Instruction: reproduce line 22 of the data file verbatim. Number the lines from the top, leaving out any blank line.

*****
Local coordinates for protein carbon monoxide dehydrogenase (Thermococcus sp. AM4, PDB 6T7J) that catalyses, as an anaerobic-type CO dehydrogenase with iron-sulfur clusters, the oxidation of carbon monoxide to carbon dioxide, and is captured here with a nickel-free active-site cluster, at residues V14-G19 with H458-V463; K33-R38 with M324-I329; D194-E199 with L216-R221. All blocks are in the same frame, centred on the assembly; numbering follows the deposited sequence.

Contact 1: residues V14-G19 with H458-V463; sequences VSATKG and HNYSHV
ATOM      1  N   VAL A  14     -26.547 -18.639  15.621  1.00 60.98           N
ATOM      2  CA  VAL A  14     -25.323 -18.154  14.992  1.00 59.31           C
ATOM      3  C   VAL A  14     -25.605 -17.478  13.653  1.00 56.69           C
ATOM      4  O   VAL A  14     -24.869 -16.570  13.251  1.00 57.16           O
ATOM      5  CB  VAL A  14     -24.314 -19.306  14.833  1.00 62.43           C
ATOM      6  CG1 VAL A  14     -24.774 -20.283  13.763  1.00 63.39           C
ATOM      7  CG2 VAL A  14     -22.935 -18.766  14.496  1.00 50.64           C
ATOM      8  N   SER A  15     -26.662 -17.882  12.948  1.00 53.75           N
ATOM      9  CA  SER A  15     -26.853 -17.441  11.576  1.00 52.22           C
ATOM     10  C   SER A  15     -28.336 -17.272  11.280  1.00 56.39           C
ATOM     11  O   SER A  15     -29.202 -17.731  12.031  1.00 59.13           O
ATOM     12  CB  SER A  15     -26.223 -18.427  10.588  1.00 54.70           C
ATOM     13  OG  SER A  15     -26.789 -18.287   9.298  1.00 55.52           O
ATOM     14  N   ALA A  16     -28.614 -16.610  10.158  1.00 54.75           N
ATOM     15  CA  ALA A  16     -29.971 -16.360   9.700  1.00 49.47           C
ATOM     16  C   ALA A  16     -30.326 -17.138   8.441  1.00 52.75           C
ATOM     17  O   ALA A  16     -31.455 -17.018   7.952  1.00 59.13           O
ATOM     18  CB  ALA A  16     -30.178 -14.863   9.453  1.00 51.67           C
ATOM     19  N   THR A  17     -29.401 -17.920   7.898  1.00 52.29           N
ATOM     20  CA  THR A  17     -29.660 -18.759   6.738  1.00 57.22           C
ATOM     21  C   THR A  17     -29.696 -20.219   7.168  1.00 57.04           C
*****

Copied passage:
ATOM     20  CA  THR A  17     -29.660 -18.759   6.738  1.00 57.22           C